Corruption charges - Robert Clive's House of Commons Speech,1772

Robert Clive most efficient but corrupt Gov. of  Bengal.

One ought to read Robert Clive's speech quoted below to understand the prosperity of Bengal in1700s. 

 British East India co's corrupt officials.

Robert Clive himself amassed a vast fortune in India. Arrived in Madras penniless (now Chennai) from England in 1743 at the age of 18 and started as a junior clerk with the East India Company, when he returned to England in 1767 his Indian fortune was worth £401,102.00 – a whooping sum in those days. Interestingly, when he was appointed as the Governor of Bengal in 1764, the authorities in England asked him to put an end to corruption in company affairs in India which became a serious issue back home. But, what he did was just opposite and in pursuit of his official duty, he became the most corrupt man in British history. After acquittal from corruption charges, he committed suicide in 1774.
Clive's House of Commons Speech, 1772:

''…. Indostan (India)was always an absolute despotic government. The inhabitants, especially of Bengal, in inferior stations, are servile, mean, submissive, and humble. In superior stations, they are luxurious, effeminate, tyrannical, treacherous, venal, cruel. The country of Bengal is called, by way of distinction, the paradise of the earth. It not only abounds with the necessaries of life to such a degree, as to furnish a great part of India with its superfluity, but it abounds in very curious and valuable manufactures, sufficient not only for its own use, but for the use of the whole globe. The silver of the west and the gold of the east have for many years been pouring into that country, and goods only have been sent out in return. This has added to the luxury and extravagance of Bengal.''

.... the custom of that country, for an inferior never to come into the presence of a superior without a present. It begins at the Nabob (Nawob), and ends at the lowest man that has an inferior. The Nabob has told me, that the small presents he received amounted to 300,000 1. a year; and I can believe him; because I know that I might have received as much during my last government. The Company's servants have ever been accustomed to receive presents. Even ….. the governor and others used to receive presents; and I will take upon me to assert, that there has not been an officer commanding his Majesty's fleet; nor an officer commanding his Majesty's army; not a governor, not a member of council,........ have connection with the country government, who has not received presents. With regard to Bengal, there they know in abundance indeed. Let the House figure to itself a country consisting of 15 millions of inhabitants, a revenue of four millions sterling, and a trade in proportion........Those agents, and the Banyans' (Bhaniahs - South Asian merchants and commission agents) never desist, till ….... The advantages arising from the Company's service are now very generally known; and the great object of every man is to get his son appointed a writer to Bengal; which is usually at the age of 16...........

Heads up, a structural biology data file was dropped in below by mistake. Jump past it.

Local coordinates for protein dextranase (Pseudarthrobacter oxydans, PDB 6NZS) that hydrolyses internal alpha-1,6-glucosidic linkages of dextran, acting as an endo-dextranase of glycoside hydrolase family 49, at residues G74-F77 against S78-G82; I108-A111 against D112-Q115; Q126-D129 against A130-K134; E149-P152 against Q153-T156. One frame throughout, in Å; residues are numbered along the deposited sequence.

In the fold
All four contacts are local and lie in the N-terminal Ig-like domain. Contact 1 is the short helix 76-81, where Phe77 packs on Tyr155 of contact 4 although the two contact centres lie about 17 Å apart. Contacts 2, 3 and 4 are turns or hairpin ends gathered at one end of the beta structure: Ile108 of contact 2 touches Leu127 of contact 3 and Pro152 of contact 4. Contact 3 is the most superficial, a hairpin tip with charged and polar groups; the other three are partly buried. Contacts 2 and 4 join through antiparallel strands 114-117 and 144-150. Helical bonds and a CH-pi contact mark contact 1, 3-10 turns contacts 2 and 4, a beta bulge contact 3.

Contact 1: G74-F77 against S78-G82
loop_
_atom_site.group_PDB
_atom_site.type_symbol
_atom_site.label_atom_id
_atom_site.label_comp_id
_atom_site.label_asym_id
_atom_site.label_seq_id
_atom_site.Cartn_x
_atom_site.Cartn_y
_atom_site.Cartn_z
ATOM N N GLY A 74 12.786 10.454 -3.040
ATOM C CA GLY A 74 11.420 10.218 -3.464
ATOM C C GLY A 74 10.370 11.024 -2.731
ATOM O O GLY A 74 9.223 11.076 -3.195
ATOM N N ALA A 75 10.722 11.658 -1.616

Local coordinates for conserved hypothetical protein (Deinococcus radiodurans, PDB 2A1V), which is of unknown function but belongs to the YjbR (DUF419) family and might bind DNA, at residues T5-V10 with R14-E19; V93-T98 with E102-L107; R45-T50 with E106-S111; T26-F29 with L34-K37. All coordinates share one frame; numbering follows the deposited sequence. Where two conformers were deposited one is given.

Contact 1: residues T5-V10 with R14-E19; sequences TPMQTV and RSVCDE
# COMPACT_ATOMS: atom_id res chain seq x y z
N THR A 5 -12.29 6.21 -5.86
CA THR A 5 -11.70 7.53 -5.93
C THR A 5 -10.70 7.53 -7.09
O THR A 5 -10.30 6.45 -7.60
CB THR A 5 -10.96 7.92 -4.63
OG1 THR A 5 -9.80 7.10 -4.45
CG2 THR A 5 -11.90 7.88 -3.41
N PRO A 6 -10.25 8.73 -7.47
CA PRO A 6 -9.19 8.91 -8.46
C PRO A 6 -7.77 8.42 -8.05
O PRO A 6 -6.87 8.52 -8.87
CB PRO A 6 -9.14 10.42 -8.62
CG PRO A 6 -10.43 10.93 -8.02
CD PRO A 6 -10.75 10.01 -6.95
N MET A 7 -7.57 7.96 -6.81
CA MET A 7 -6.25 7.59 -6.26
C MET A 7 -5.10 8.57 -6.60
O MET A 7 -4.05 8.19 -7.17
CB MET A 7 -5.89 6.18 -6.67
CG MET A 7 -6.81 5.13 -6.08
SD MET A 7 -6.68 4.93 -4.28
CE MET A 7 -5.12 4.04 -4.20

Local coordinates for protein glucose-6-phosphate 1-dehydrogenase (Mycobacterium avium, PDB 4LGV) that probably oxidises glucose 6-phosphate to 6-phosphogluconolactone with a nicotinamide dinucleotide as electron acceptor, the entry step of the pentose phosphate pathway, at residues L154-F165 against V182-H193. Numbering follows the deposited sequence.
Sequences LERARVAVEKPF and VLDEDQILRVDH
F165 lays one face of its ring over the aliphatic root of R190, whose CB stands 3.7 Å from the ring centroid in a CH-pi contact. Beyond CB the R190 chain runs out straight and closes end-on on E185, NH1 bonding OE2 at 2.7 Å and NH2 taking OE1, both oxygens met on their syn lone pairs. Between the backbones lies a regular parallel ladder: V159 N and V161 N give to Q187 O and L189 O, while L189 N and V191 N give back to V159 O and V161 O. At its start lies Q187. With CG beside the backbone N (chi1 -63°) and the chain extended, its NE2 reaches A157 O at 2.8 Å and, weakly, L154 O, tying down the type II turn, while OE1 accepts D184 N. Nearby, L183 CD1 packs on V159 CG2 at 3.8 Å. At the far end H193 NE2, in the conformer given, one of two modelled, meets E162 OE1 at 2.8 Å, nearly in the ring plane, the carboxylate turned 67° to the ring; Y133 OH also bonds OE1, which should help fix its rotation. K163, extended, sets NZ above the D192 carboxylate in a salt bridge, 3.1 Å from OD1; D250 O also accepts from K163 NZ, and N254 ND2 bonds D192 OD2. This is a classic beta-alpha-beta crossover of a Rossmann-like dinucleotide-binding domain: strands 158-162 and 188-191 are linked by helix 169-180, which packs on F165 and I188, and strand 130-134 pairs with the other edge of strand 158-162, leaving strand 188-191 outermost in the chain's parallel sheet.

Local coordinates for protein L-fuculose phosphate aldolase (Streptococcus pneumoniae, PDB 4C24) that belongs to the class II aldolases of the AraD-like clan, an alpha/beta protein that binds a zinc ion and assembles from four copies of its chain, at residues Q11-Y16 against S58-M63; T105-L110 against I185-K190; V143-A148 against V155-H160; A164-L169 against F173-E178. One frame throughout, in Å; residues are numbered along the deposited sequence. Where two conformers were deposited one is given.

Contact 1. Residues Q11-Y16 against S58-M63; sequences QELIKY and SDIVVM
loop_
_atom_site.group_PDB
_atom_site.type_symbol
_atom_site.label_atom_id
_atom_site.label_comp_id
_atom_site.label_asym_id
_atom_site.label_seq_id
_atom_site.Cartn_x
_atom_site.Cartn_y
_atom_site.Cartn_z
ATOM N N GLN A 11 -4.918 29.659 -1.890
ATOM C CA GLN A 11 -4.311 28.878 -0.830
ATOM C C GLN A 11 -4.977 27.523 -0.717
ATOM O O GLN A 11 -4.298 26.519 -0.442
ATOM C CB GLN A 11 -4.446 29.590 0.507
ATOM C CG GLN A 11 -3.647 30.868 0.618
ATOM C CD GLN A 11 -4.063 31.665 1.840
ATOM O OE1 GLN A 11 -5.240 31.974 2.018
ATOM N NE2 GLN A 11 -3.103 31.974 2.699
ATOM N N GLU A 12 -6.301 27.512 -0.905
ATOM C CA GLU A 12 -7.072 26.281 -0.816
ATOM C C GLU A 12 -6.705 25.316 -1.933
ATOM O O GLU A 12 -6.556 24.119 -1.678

Let us now take a view of one of these writers arrived in Bengal, and not worth a groat. As soon as he lands, a banyan, worth perhaps 100,000 1. desires he may have the honour of serving this young gentleman, at 4s. 6d. per month. The Company has provided chambers for him, but they are not good enough;-the banyan finds better. The young man takes a walk about the town, he observes that other writers, arrived only a year before him, live in splendid apartments or have houses of their own, ride upon fine prancing Arabian horses, …..... When he returns he tells the banyan what he has observed. The banyan assures him he may soon arrive at the same good fortune; he furnishes him with money; he is then at his mercy; ….....he is in a state of dependence under the banyan, who commits acts of violence and oppression, as his interest prompts him to, under the pretended sanction and authority of the Company's servant. Hence, Sir, arises the clamor against the English gentlemen in India. But look at them in a retired situation, when returned to England, when they are no longer Nabobs and sovereigns of the east......''

This speech (given 4 years before America's independence) will give us some picture about India's past affluence and healthy economy. During the British rule the economic condition was, unfortunately,  topsy-turvy.

Source: English Historical Documents, via Internet History Sourcebook